7 Habits of Truly Tough Players -
Jay Bilas' Toughness
Jay Bilas has talked about toughness for many years. He’s even written an entire book on the topic. He talks about multiple habits that ‘tough’ players have. His definition of toughness is probably vastly different from a lot of your players.
Bilas doesn’t define toughness as pushing guys around. He doesn’t define it as being the strongest guy on the court. It’s not thumping your chest after a big play, or taunting an opponent after a big dunk. Those habits are what Jay Bilas calls "fake toughness".
As Bilas puts it...
“Toughness has nothing to do with size, physical strength or athleticism. Toughness is a skill, and it is a skill that can be developed and improved."
Bilas points out 31 different habits that tough players have, but if you could get everybody on your team to adopt the seven habits highlighted below, your team will be on the fast track to becoming tougher.
7 Habits of Truly Tough Players
1 - Talk on Defense
For whatever reason, kids want to talk everywhere except for the basketball court. If you go into the lunch room on any given day, you can probably find your players talking and screaming to their peers.
But the second they step on the basketball court, theirs mouths remain shut.
By talking on the defensive end, your players let their teammates know that they are there, and it makes everybody on the floor a better defender. Not only does talking on defense make your team better, it lets your opponents know that you are fully engaged in the game, which can be an intimidating factor.
2 - Get on the Floor
The first player on the floor is typically the one that comes up with a loose ball. Too often, players want to try and scoop the ball and score. But when the player that dives for the ball gets possession instead of the player that tried to scoop it, the player that tried to scoop got out-toughed.
If you can create a culture of every player on your team diving for loose balls, not only will you have a tougher team, you’ll have more possessions and chances to score.
3 - Sprint the Floor
Sprinting the floor on offense and defense isn’t flashy or glamorous, but it’s what tough players do. Sprinting the floor in transition can get your team easy baskets, even if there isn’t anything easy about it. As Bilas notes, “easy baskets are hard to get.”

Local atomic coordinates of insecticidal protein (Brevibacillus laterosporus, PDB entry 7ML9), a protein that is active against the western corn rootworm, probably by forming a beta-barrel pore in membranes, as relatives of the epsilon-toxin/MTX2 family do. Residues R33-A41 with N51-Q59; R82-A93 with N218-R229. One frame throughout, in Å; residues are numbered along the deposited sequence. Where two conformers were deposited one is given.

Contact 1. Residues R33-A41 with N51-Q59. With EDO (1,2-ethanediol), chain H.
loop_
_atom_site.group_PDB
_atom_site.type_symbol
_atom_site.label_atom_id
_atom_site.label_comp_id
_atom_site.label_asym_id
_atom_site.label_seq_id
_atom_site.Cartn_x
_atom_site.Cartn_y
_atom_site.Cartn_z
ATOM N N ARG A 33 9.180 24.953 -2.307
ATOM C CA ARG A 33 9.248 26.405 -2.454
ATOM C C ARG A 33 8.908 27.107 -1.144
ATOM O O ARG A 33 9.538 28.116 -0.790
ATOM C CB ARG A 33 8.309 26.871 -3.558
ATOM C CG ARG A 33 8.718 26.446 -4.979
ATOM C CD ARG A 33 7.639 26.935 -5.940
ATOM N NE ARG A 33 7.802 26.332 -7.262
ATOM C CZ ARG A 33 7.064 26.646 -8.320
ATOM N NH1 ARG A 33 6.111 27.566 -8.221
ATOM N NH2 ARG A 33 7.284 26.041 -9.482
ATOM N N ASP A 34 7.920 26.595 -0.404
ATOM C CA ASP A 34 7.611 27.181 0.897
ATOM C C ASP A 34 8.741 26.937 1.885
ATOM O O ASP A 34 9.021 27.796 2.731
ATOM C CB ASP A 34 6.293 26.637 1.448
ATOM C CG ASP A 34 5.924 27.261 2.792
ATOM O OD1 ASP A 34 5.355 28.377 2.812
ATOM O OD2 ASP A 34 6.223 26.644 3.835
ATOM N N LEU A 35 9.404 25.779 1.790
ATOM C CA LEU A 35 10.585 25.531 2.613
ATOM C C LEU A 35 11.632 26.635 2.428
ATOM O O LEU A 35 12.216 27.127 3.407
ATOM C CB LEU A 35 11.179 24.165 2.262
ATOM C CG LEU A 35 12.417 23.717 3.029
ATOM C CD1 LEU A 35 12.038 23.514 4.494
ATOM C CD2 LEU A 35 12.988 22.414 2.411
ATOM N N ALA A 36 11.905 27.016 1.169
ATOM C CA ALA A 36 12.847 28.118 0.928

By sprinting the floor, you’re able to attack a defense before it can get set up and keep the defense on their heels. It also forces your defenders to sprint to keep up with you, which can wear teams down.
Again, sprinting the floor isn’t going to make a bunch of highlight reels, but it’s what tough players do.
4 - Play So Hard, Your Coach Has to Take You Out
This is something that a lot of players struggle with. They don’t like to be uncomfortable. They shouldn’t want things to feel easy. They shouldn’t be pacing themselves.
They should be playing so hard that their coach has to take them out so that they can rest before putting them back in the game.
There is never an excuse for not giving 100% of everything you’ve got on the floor. But there aren’t a lot of players that do that, and that’s because they don’t like to be pushed outside of their comfort zone.
If you can get your entire team to play so hard that you have to take them out, you will be one of the toughest teams to play against, regardless of what level you’re coaching at.
5 - Show Strength in Your Body Language
Body language is such a strong indicator of how things are going in a basketball game, but it shouldn’t be that way.
How many times have you seen your kids hanging their heads when things aren’t going your way? Or yell at a teammate for making a mistake? Complain to officials when a call doesn’t go their way?
The habits listed above are all negative body language. Tough players don’t do those things.
Instead, tough players’ body language communicates confidence and security, and the rest of their teammates feed off of that.
6 - It’s Not ‘Your’ Shot, It’s ‘Our’ Shot
There is not a selfish bone in a tough player’s body. They are not worried about their individual stats, or ‘getting theirs.’ They are worried about getting the TEAM the best shot on every possession.
That may mean that they set 10 screens in a possession, they may pass 25X more than they shoot. But if it’s for the betterment of the team, they don’t care.
It’s not something most players would refer to as ‘toughness’, but it fits Jay Bilas’ definition perfectly.
7 - Look Your Coaches and Teammates in the Eye
We talked about body language earlier, and this point coincides with that. Bilas notes that tough players never drop their heads.
They let their coaches and teammates know that what they’re saying is important by looking them in the eye. It’s something so simple, but also something that seldom happens with teams.
Creating a culture of toughness isn’t something that is easy to do. It’s easy to let players slip through the cracks.
Developing culture happens one small action at a time. By focusing on these seven behaviors, your players will begin to understand what toughness truly looks like in the game of basketball.